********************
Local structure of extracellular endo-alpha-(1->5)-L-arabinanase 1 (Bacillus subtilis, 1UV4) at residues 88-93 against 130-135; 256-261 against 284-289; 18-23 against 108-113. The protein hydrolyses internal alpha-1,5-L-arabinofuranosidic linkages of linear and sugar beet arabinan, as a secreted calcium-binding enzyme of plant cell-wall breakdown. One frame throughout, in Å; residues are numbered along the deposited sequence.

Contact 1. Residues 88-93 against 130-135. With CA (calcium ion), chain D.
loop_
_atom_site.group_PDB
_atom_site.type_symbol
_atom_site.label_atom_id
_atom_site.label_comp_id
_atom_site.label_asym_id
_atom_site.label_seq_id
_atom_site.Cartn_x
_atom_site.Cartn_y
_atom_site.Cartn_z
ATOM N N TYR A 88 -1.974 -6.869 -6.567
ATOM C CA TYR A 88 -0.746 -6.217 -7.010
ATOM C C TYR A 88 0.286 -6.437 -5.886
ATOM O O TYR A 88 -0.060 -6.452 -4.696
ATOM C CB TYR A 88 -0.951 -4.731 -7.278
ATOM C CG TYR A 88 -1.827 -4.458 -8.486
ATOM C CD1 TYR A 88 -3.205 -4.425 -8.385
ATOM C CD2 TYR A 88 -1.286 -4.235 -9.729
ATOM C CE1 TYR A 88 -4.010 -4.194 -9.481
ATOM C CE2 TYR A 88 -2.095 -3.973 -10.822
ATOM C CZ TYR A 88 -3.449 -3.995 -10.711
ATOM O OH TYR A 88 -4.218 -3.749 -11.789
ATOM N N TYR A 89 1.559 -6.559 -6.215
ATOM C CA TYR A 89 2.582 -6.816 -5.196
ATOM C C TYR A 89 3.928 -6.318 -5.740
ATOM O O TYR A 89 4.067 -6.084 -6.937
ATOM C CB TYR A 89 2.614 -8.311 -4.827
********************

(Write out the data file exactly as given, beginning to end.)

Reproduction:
Local structure of extracellular endo-alpha-(1->5)-L-arabinanase 1 (Bacillus subtilis, 1UV4) at residues 88-93 against 130-135; 256-261 against 284-289; 18-23 against 108-113. The protein hydrolyses internal alpha-1,5-L-arabinofuranosidic linkages of linear and sugar beet arabinan, as a secreted calcium-binding enzyme of plant cell-wall breakdown. One frame throughout, in Å; residues are numbered along the deposited sequence.

Contact 1. Residues 88-93 against 130-135. With CA (calcium ion), chain D.
loop_
_atom_site.group_PDB
_atom_site.type_symbol
_atom_site.label_atom_id
_atom_site.label_comp_id
_atom_site.label_asym_id
_atom_site.label_seq_id
_atom_site.Cartn_x
_atom_site.Cartn_y
_atom_site.Cartn_z
ATOM N N TYR A 88 -1.974 -6.869 -6.567
ATOM C CA TYR A 88 -0.746 -6.217 -7.010
ATOM C C TYR A 88 0.286 -6.437 -5.886
ATOM O O TYR A 88 -0.060 -6.452 -4.696
ATOM C CB TYR A 88 -0.951 -4.731 -7.278
ATOM C CG TYR A 88 -1.827 -4.458 -8.486
ATOM C CD1 TYR A 88 -3.205 -4.425 -8.385
ATOM C CD2 TYR A 88 -1.286 -4.235 -9.729
ATOM C CE1 TYR A 88 -4.010 -4.194 -9.481
ATOM C CE2 TYR A 88 -2.095 -3.973 -10.822
ATOM C CZ TYR A 88 -3.449 -3.995 -10.711
ATOM O OH TYR A 88 -4.218 -3.749 -11.789
ATOM N N TYR A 89 1.559 -6.559 -6.215
ATOM C CA TYR A 89 2.582 -6.816 -5.196
ATOM C C TYR A 89 3.928 -6.318 -5.740
ATOM O O TYR A 89 4.067 -6.084 -6.937
ATOM C CB TYR A 89 2.614 -8.311 -4.827